Orletta Rush, principal at Lipscomb Elementary School has worked in education for 14 years.
In that time, Accelerated Reader has been a part of the school year.
"I really think it is positive as far as reinforcing reading skills. Because students, especially during the summer time don't want to keep up with the reading," says Rush. "It reinforces and gives them rewards and gives them something to work toward as far as Accelerated Reader."
Accelerated Reader is a reading comprehension program. It tests students abilities to read a book from the accelerated reading list.
Rush says, "It provides them an incentive to do well on the test, we have points they use to help reinforce the reading skills of the students."
Rush says Accelerated Reader can help improve students' comprehension, even if they have trouble understanding what they're reading.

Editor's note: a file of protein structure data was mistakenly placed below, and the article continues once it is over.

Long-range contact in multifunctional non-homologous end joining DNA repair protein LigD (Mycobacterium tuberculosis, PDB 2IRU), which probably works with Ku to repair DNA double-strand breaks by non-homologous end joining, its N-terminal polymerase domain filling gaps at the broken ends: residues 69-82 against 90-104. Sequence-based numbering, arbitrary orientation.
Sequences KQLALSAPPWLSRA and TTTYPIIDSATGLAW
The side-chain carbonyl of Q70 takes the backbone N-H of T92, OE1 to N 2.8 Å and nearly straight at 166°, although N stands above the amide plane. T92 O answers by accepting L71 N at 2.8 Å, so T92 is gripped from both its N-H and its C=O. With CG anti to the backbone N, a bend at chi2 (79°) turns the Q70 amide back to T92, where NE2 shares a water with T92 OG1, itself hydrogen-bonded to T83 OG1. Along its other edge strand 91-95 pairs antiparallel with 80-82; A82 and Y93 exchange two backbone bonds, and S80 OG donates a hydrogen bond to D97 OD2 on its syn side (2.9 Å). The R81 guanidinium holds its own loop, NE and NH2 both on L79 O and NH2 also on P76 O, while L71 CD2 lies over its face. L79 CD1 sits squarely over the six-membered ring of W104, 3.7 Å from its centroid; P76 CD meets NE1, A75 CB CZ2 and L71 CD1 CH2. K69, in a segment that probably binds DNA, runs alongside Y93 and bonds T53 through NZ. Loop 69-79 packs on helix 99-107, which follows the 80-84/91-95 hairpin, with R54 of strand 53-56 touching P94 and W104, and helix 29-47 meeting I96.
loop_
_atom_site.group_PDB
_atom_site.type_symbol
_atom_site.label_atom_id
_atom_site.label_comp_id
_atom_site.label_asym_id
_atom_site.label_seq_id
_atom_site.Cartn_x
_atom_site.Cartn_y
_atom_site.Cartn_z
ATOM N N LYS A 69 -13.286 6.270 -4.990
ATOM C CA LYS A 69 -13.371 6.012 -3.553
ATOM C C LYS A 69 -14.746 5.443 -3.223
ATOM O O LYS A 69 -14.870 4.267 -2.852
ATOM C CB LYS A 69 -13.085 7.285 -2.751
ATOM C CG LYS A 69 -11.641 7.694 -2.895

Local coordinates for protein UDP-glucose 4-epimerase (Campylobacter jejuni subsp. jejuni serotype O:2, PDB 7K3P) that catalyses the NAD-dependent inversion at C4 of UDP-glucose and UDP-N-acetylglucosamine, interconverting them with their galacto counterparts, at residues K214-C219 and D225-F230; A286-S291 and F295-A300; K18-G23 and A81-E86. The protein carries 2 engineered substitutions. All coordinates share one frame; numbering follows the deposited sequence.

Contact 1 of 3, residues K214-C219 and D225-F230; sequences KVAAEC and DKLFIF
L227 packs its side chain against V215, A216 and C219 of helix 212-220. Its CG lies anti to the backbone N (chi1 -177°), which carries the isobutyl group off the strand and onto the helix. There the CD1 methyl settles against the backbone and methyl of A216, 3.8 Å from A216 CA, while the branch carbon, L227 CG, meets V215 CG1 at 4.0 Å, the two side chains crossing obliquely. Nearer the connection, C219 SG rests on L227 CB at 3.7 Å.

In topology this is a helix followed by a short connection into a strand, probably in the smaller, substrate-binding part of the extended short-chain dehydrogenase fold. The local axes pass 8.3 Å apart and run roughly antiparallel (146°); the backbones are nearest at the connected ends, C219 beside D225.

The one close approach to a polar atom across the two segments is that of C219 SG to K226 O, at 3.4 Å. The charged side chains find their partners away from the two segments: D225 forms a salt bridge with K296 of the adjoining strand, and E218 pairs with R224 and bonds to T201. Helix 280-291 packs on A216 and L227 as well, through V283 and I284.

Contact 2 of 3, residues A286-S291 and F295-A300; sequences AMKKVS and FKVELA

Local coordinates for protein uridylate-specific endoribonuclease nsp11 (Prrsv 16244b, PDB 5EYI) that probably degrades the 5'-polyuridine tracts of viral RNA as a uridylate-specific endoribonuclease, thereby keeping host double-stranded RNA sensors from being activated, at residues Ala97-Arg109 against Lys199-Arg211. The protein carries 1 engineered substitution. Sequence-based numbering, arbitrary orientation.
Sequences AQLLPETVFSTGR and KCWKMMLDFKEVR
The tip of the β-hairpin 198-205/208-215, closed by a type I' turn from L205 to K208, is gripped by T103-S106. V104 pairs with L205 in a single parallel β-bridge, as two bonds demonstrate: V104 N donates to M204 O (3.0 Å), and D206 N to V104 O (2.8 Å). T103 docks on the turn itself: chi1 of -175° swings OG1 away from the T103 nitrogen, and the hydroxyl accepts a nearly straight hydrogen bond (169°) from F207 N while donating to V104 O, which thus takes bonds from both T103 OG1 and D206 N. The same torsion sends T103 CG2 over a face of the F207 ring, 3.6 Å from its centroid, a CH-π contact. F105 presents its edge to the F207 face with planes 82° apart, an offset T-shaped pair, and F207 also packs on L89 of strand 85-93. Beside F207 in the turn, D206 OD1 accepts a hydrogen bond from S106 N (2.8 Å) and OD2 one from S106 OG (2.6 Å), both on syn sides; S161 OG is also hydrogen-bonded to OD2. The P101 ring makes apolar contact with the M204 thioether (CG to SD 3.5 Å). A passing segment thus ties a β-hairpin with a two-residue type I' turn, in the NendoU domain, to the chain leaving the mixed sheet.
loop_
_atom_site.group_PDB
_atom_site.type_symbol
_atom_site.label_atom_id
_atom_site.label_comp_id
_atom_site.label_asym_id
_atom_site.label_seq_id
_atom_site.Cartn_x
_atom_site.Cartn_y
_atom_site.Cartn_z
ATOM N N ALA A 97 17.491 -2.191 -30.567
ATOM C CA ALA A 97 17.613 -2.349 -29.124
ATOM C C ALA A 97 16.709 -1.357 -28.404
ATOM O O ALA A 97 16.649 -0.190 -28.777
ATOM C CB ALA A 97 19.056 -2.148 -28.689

"A lot of times, students basically can read fluent, but cannot understand or recall what they've read," Rush explains. "This again reinforces that skill with those students who are going to need this skill in years to come, especially with testing."
Rush says students should not fear punishment if they fail to meet a goal. Punishment she believes would defeat the purpose of reading program.
"It gives them something to work toward, to bring up their reading level. They have a goal in sight they can see they're working toward," says Rush. "So it helps them build their comprehension and build their reading skills over the entire school year and it gives them something to work toward"
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